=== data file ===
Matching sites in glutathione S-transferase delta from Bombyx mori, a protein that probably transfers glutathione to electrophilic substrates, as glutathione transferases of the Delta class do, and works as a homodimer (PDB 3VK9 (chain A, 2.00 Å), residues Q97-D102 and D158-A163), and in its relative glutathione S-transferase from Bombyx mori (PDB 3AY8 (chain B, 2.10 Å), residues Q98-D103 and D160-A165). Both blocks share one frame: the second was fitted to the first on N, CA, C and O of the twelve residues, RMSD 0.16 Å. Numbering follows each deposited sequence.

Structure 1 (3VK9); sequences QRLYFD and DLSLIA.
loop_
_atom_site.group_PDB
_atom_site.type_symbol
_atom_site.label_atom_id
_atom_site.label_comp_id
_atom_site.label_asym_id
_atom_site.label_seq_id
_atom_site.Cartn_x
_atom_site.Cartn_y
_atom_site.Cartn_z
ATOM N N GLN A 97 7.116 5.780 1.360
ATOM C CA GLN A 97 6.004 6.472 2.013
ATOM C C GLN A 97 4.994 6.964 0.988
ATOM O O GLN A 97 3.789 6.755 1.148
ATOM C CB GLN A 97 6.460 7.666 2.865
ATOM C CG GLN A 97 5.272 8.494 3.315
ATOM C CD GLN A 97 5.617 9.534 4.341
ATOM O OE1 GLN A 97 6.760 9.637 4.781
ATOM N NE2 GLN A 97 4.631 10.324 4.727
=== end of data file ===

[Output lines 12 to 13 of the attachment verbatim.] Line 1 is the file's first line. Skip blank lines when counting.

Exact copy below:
_atom_site.Cartn_z
ATOM N N GLN A 97 7.116 5.780 1.360